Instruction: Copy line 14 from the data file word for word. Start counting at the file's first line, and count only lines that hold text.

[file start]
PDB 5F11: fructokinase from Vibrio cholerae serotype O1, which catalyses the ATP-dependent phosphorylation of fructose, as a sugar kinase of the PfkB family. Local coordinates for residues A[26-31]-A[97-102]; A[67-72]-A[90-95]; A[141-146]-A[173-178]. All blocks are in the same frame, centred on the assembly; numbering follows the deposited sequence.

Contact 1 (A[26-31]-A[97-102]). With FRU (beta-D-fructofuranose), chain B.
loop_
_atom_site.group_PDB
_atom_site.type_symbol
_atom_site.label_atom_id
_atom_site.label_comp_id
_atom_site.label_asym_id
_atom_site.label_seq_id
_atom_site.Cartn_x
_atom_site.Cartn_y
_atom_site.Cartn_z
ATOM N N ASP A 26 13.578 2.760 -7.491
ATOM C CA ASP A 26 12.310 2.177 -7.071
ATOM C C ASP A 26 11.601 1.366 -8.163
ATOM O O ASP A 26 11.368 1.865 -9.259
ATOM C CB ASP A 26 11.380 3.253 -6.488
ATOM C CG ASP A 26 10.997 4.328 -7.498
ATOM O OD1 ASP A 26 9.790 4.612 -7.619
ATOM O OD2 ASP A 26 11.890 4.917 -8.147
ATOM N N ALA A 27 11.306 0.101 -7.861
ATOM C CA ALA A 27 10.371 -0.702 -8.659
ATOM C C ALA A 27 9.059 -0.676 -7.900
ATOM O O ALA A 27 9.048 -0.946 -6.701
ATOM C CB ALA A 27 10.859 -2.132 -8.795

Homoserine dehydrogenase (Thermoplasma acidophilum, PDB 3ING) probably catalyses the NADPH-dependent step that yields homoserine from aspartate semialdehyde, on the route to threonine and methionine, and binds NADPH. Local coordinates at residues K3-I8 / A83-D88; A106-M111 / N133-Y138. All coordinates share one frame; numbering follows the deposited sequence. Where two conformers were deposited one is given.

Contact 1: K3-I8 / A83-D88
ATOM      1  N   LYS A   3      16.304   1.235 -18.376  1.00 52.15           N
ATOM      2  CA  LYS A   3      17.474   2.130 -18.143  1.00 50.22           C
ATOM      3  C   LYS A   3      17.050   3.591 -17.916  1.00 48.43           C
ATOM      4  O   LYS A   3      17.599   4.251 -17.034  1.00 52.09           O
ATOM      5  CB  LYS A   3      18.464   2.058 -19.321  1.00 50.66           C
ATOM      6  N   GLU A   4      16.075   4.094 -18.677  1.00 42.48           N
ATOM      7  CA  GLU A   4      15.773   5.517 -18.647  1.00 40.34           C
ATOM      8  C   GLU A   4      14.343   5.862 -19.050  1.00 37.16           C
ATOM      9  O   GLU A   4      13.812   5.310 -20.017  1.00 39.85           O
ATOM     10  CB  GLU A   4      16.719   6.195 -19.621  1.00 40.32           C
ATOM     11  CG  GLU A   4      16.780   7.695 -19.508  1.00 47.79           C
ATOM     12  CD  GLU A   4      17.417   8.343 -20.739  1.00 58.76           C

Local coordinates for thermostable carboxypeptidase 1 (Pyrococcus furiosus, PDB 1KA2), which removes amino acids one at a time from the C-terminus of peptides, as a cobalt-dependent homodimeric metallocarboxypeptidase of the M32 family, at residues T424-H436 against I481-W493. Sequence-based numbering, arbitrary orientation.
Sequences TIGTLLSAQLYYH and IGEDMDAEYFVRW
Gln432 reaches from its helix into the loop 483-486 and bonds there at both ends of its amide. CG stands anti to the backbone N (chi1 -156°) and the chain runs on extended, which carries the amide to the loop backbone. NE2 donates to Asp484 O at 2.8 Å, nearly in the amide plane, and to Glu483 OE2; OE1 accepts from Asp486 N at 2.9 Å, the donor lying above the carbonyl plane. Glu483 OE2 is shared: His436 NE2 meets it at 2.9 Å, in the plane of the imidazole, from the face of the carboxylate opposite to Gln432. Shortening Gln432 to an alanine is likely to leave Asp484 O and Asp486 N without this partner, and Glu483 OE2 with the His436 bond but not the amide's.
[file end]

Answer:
ATOM C CA ASP A 26 12.310 2.177 -7.071